The Government climbed down after a sustained campaign against the cuts in council tax benefit, led by the Liberal Democrats, to protect existing claimants living in larger homes included in the council tax bands F, G and H.
The Government had planned to adopt Tory cuts to restrict the council tax benefit for those properties up to band E. It was estimated that this would lead to losses of up pounds 16 a week in benefit for around 65,000 claimants, including 5,000 disabled, 30,000 elderly people and 10,000 one-parent families. It went through the Commons last December in spite of Liberal Democrat opposition and the Prime Minister defended the move when he was challenged on Wednesday by David Rendel, the Liberal Democrat spokesman.
But the Secretary of State for Social Security decided existing claimants should be protected against the cuts so that there were no losers when the new regulations take effect on 1 April. Underlining the hurried nature of the Government's U-turn, ministers are having to lay regulations on Monday to take effect from Tuesday. Bruce Calderwood, the senior official for housing benefit and council tax benefit policy, yesterday wrote to local authorities saying "this is the only way to protect cases from day one. I appreciate that local authorities will have difficulty in ensuring prompt protection but in time, cases can be reassessed so that people do not lose out."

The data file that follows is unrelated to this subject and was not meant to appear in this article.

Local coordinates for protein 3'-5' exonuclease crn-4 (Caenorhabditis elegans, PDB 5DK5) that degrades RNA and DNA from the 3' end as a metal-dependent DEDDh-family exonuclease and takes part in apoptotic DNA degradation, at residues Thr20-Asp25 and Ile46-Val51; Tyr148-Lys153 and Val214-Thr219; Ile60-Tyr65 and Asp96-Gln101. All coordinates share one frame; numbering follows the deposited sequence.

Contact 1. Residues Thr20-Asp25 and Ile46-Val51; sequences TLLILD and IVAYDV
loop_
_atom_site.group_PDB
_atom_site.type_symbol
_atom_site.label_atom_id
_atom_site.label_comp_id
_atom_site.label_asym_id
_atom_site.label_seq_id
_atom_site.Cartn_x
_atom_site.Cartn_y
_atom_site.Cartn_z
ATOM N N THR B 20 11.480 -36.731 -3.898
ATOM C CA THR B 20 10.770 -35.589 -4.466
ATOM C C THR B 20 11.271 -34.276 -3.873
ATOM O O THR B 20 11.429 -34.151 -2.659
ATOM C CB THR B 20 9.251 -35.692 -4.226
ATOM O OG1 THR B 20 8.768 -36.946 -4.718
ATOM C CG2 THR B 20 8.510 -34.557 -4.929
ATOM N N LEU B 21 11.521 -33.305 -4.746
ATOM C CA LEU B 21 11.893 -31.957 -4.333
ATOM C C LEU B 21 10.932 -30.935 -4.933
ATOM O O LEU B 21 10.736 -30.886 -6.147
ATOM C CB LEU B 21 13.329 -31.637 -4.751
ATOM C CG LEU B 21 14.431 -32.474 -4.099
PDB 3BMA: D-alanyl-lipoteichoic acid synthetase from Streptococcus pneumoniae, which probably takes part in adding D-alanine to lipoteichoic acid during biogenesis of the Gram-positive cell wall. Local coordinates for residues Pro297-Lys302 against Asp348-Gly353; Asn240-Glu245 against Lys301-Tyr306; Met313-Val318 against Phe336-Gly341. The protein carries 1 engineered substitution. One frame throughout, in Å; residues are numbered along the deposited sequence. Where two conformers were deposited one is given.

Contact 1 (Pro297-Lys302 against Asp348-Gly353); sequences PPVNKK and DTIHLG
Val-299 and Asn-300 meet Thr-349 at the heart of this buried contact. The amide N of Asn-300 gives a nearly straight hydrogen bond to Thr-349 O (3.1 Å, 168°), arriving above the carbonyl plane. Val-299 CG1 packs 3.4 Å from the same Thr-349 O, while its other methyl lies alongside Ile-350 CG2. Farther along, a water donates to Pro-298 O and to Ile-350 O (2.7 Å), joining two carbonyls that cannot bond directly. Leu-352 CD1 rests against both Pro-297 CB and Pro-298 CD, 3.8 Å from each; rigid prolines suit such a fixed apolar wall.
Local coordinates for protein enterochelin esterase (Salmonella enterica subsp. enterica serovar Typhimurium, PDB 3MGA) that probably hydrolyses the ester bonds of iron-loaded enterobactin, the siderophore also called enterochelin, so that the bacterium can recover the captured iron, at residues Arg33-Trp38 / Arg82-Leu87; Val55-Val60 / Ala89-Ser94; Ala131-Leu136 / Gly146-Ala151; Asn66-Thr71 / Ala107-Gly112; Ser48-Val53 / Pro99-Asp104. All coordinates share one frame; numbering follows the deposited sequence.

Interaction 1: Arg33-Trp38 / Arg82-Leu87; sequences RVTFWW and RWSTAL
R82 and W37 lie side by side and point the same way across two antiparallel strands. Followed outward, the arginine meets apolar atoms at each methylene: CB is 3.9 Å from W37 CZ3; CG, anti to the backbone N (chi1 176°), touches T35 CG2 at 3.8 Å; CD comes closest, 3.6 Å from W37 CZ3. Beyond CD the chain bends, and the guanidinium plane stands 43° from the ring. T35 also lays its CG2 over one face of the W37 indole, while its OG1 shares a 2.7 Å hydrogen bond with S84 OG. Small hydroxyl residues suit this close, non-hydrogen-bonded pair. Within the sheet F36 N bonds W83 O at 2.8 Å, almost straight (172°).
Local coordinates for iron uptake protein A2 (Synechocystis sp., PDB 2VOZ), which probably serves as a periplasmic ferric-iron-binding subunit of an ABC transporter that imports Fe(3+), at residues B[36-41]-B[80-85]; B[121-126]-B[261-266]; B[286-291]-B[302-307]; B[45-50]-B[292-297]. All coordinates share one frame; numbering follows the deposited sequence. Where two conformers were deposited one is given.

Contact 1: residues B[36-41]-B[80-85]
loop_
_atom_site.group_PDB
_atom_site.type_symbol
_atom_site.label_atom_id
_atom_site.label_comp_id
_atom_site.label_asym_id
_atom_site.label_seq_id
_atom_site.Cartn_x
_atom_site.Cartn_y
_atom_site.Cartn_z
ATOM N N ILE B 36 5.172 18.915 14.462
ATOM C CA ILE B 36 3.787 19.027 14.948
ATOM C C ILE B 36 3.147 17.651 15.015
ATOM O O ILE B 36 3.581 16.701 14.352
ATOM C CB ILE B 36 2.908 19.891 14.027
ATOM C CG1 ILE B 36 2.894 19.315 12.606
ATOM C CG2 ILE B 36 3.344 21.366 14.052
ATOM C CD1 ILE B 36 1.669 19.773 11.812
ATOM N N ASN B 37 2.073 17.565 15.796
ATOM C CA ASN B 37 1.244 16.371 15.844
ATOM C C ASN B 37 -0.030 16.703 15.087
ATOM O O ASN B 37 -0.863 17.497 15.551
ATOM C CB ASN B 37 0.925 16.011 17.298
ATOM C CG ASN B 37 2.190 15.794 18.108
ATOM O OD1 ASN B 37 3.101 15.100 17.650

Claimants will be protected as long as they continue to live in their present home and do not have a break in council tax benefit entitlement which exceeds 12 weeks. People in larger houses who make a claim for CTB after 31 March will face a cut in benefit.
Mr Rendel welcomed the Government's change of heart but condemned the cut because it would hit people who were poor and could not easily move house. He said: "The Liberal Democrats have successfully shamed the Government into reversing two out of three of the cuts in council tax benefits and Job Seekers Allowance."
The incredible shrinking meeting
So it's true - the Liberal Democrats really could hold their meetings in a telephone box.
Less than a dozen people turned up to hear a discussion about Scottish agriculture on the first day of the party's annual gathering in Inverness. After waiting in vain for more delegates to arrive, the agriculture spokesman Charles Kennedy moved the seminar out of the hall, which has a capacity for 800, into a smaller room.
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